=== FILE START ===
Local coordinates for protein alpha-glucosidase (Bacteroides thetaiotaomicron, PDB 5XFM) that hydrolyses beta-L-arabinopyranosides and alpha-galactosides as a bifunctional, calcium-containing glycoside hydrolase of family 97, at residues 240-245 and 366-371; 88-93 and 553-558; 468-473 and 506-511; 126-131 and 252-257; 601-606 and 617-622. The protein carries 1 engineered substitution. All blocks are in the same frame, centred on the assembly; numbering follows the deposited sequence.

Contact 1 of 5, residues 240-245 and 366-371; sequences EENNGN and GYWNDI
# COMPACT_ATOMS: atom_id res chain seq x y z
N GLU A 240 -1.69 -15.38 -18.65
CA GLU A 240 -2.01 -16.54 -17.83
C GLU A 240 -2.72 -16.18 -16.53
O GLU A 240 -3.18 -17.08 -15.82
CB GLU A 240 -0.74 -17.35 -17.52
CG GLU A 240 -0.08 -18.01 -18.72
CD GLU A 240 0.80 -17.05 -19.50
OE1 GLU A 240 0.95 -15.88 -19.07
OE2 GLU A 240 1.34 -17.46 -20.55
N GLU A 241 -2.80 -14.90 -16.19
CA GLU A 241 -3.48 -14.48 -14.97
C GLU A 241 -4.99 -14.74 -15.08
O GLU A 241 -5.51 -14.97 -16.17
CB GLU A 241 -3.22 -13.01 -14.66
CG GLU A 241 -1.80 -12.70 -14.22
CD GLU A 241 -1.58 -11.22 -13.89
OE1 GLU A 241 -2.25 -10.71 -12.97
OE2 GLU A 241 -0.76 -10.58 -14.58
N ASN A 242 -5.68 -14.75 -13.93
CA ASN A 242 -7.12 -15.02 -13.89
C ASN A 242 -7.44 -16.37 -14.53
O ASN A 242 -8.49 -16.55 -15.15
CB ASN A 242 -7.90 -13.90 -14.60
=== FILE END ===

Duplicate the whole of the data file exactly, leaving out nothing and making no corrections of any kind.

Local coordinates for protein alpha-glucosidase (Bacteroides thetaiotaomicron, PDB 5XFM) that hydrolyses beta-L-arabinopyranosides and alpha-galactosides as a bifunctional, calcium-containing glycoside hydrolase of family 97, at residues 240-245 and 366-371; 88-93 and 553-558; 468-473 and 506-511; 126-131 and 252-257; 601-606 and 617-622. The protein carries 1 engineered substitution. All blocks are in the same frame, centred on the assembly; numbering follows the deposited sequence.

Contact 1 of 5, residues 240-245 and 366-371; sequences EENNGN and GYWNDI
# COMPACT_ATOMS: atom_id res chain seq x y z
N GLU A 240 -1.69 -15.38 -18.65
CA GLU A 240 -2.01 -16.54 -17.83
C GLU A 240 -2.72 -16.18 -16.53
O GLU A 240 -3.18 -17.08 -15.82
CB GLU A 240 -0.74 -17.35 -17.52
CG GLU A 240 -0.08 -18.01 -18.72
CD GLU A 240 0.80 -17.05 -19.50
OE1 GLU A 240 0.95 -15.88 -19.07
OE2 GLU A 240 1.34 -17.46 -20.55
N GLU A 241 -2.80 -14.90 -16.19
CA GLU A 241 -3.48 -14.48 -14.97
C GLU A 241 -4.99 -14.74 -15.08
O GLU A 241 -5.51 -14.97 -16.17
CB GLU A 241 -3.22 -13.01 -14.66
CG GLU A 241 -1.80 -12.70 -14.22
CD GLU A 241 -1.58 -11.22 -13.89
OE1 GLU A 241 -2.25 -10.71 -12.97
OE2 GLU A 241 -0.76 -10.58 -14.58
N ASN A 242 -5.68 -14.75 -13.93
CA ASN A 242 -7.12 -15.02 -13.89
C ASN A 242 -7.44 -16.37 -14.53
O ASN A 242 -8.49 -16.55 -15.15
CB ASN A 242 -7.90 -13.90 -14.60